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Pay rises for US faculty members remain low for third year in a row

Empty piggy bank

Average salaries for full-time US faculty members in 2018–19 barely kept up with inflation, a study finds.Credit: Classen Rafael/Getty

Salaries for full-time faculty members at US colleges and universities have stayed relatively flat for the third consecutive year, but some faculty members fare much better than others, according to a survey.

The poll of more than 950 US colleges and universities was conducted by the American Association of University Professors (AAUP), a higher-education association in Washington DC with about 47,000 members across some 500 institutions and 40 state organizations.

Researchers found that in 2018–19, average salaries for full-time faculty members rose by 2% from the previous academic year, barely keeping up with an inflation rate of 1.9%. The growth was slightly higher at private institutions (2.2%) than at public ones (1.8%).

Salaries vary widely depending on the type of institution and the faculty member’s rank. Full professors at private PhD-granting universities earn an average of nearly US$196,00 — more than three times the average salary of about $61,000 for assistant professors at religiously affiliated four-year colleges that offer bachelor’s degrees. At the top of the hierarchy, presidents generally earn three to four times as much as the most senior faculty members at their institutions. Median salaries for those top executives ranged from more than $200,000 a year at two-year colleges, which offer associate degrees, to nearly $700,000 at private universities, with a maximum salary of $1.5 million, the survey found.

The survey also included salaries for part-time faculty members from 335 institutions. On average, these individuals earned close to $3,900 for teaching a three-credit course, but actual salaries ranged from just over $2,900 at private, religiously affiliated four-year colleges to nearly $5,900 at private, religiously affiliated universities that offer doctoral degrees.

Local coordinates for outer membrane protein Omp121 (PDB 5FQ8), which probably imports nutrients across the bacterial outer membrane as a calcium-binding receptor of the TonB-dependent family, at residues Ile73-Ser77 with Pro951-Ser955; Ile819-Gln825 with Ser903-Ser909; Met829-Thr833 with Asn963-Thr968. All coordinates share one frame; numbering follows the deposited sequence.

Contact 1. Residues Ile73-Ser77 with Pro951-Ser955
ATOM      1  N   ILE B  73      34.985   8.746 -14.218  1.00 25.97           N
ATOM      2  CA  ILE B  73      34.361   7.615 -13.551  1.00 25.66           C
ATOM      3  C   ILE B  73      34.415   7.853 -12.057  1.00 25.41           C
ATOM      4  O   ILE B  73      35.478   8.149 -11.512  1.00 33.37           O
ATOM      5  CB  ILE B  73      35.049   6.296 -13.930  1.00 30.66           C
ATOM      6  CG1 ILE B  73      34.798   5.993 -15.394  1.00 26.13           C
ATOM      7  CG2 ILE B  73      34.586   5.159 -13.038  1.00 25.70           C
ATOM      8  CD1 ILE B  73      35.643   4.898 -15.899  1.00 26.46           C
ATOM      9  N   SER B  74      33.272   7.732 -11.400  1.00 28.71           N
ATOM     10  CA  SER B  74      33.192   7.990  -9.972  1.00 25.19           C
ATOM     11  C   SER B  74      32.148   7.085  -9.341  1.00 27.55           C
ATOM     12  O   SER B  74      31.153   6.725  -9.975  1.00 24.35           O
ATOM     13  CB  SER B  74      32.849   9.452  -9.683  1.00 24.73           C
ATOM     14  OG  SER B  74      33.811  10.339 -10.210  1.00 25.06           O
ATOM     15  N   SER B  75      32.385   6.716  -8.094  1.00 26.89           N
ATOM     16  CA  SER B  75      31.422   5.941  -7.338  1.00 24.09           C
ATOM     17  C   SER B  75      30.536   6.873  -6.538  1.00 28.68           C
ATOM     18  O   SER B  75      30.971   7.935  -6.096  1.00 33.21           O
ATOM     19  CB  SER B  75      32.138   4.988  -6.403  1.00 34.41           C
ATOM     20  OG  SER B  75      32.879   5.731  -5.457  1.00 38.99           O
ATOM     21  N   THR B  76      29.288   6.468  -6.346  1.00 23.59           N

“As in many sectors of the economy these days, compensation in higher education is highly unequal,” says Gwendolyn Bradley, senior programme officer at the AAUP. “There are some very highly paid individuals at the top supported by many extremely poorly remunerated workers at the base.” She notes that many ‘part-time’ faculty members are forced to cobble together multiple positions into a full-time job without benefits, such as paid holiday and sick leave or health insurance. The AAUP has criticized universities’ reliance on the rising proportion of ‘adjunct’, or part-time, faculty members.

The wide variety of salaries reflects a basic imbalance in the system, says Barrett Taylor, a higher-education researcher at the University of North Texas in Denton and co-author of Unequal Higher Education (2019). “There are enormous and growing gaps between the wealthiest higher-education institutions and all others,” he says.

The difference is especially stark at the highest salary levels. Colleges and universities are motivated to provide large compensation packages to executives who can promise any stability in turbulent times, but some institutions have much more to offer, he says. “At campuses where money is tight, the gap between executive compensation and faculty pay simply cannot be as large as it is at wealthy, prestigious institutions,” says Taylor.

On average, female faculty members in the survey earned about 82% of the salaries of men, largely because they tended to have less-lucrative job titles and to work at lower-paying institutions. This is hardly a new development, notes Bradley, who says that the AAUP has been tracking the gender pay gap since the mid-1970s. “The progress towards equity has been slow,” he says.

Bradley says she hopes that faculty members will be able to use the survey results to put their own salaries into context and, where needed, advocate for equal pay and benefits. “Institutions should also acknowledge that they need to reorganize their priorities and increase their investment in their instructional mission,” she says.



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